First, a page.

Looking back on a Legend: Yogi Berra (1925 – 2015): Our Favorite Yogi-isms

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Yogi Berra, James Fiorentino (Original for Sale or Lease)

Lawrence Peter “Yogi” Berra was a legendary baseball catcher, manager, and coach who spent 18 of his 19 seasons playing for the New York Yankees. Well-known for his “yogi-isms,” his wisdom and paradoxical wit is evident in his list of quotable quotes. In tribute to this late, great legend, we’ve compiled a look back on his best yogi-isms for an insight into his life.

I’m not going to buy my kids an encyclopedia. Let them walk to school like I did.

Born to Italian immigrant parents in 1925, young Yogi was the middle child in a family of five. He attended a Catholic high school in St. Louis, growing up on Elizabeth Avenue with Joe Garagiola. His baseball career began in the American Legion leagues, where he was bestowed his famous nickname by friends who joked he resembled a Hindu yogi sitting around with his arms and legs crossed.

In baseball, you don’t know nothing.

In 1942, the St. Louis Cardinals signed Yogi’s childhood friend, Joe Garagiola. The Cardinals’ team president at the time, Branch Rickey, knew he would be leaving to the Brooklyn Dodgers and planned to sign Yogi to his new team. Unfortunately for Rickey the Yankees signed Berra before Rickey could pick him up for the Dodgers. The rest, as they say, is history.

If the world were perfect, it wouldn’t be.

When he turned 18 less than a year later, Yogi joined the Navy – it was WWII, and the young Yogi trained as gunner’s mate on the USS Bayfield during the D-Day invasion of France. He was fired upon but not hit, remaining stationed on the boat for twelve days, firing machine guns and launching rockets to provide cover for Army forces landing on the beach. Berra served the remainder of the year in North Africa and Italy, returning home to the US after suffering a hand wound.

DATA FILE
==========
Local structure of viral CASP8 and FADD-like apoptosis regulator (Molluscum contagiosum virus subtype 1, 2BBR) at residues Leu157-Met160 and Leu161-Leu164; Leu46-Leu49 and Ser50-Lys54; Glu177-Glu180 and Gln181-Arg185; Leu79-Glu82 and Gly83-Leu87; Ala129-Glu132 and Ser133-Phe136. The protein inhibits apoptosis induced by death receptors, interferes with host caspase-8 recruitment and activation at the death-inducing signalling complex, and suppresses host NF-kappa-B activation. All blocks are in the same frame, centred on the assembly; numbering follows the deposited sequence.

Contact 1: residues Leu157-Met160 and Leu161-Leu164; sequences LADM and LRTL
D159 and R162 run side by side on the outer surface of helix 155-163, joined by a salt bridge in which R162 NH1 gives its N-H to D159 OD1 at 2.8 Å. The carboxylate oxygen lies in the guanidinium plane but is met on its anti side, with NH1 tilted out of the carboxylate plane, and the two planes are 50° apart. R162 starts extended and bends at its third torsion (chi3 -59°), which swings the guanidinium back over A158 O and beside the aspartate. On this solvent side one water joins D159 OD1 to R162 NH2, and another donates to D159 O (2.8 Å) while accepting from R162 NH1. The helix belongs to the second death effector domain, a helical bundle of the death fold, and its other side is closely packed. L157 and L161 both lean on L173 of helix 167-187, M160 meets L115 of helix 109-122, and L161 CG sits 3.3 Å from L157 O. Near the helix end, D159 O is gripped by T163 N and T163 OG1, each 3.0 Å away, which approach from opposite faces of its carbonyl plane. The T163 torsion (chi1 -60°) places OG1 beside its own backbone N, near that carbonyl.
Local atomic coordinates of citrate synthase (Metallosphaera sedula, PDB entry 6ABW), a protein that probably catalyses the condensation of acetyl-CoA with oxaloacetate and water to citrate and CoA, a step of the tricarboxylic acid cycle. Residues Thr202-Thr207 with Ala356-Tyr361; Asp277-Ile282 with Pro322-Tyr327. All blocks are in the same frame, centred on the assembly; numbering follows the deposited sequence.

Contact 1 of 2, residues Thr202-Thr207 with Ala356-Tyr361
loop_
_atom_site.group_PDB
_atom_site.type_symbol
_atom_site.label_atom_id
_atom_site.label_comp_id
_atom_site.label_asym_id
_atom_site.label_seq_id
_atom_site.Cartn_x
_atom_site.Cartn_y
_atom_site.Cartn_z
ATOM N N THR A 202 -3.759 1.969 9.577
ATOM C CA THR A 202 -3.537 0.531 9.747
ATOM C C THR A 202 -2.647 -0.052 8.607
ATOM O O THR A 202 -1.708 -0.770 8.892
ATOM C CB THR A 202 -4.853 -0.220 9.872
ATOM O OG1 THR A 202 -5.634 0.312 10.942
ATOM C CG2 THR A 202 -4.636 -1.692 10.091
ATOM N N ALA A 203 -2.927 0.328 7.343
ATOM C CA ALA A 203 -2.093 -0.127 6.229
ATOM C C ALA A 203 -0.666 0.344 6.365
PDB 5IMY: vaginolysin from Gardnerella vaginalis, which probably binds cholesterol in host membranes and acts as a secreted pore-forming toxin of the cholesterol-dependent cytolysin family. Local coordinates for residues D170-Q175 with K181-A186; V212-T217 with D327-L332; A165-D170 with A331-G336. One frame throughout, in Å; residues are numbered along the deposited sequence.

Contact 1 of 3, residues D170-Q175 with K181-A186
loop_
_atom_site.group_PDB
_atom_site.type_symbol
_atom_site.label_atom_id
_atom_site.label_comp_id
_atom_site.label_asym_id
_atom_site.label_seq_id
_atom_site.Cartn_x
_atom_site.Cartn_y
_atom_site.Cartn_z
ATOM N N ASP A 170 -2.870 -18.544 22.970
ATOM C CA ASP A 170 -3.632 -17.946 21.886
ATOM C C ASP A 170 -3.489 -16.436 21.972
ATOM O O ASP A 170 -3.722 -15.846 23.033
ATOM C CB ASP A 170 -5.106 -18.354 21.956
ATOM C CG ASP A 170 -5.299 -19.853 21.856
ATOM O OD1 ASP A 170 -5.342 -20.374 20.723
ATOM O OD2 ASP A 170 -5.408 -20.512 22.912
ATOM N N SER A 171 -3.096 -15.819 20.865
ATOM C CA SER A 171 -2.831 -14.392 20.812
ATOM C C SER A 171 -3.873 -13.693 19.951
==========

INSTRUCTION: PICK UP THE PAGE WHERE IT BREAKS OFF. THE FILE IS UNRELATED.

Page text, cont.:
Bill Dickey is learning me his experience.

After his wartime service, Berra returned to the Minor Leagues, playing for the Newark Bears. He was mentored by fellow Navy veteran Bill Dickey, and was called up for his first Major League game September 22, 1946. That season he played 7 games. The following year he played 83, surpassing more than 100 games in each of the following fourteen years.

Baseball is 90% mental. The other half is physical.

Yogi Berra’s career with the Yankees was legendary, racking up 10 World Series championships, 15 All-Stars, and American League MVP three times. He was a power hitter, excellent at hitting poor pitches, sending low pitches into deep home runs, chopping at high pitches for lines drives. As a catcher Berra is nearly unparalleled,

Always go to other people’s funerals, otherwise they won’t come to yours.

Yogi Berra’s funeral will be televised today, September 28 on the YES Network at 10 am. The funeral will be held in at a private ceremony in Montclair, From the outpouring of love it is clear Yogi must have attended many funerals in his day.

It ain’t over till it’s over.

The Yogi Berra Museum and Learning Center is holding a Memorial Tribute for Lawrence Peter “Yogi” Berra on October 4, 12-4 pm.

AtDF is hosting an exhibition, Yankee Legends by the acclaimed American artist James Fiorentino on October 22, 6-9 pm, at The Yogi Berra Museum Learning Center. You can purchase tickets here.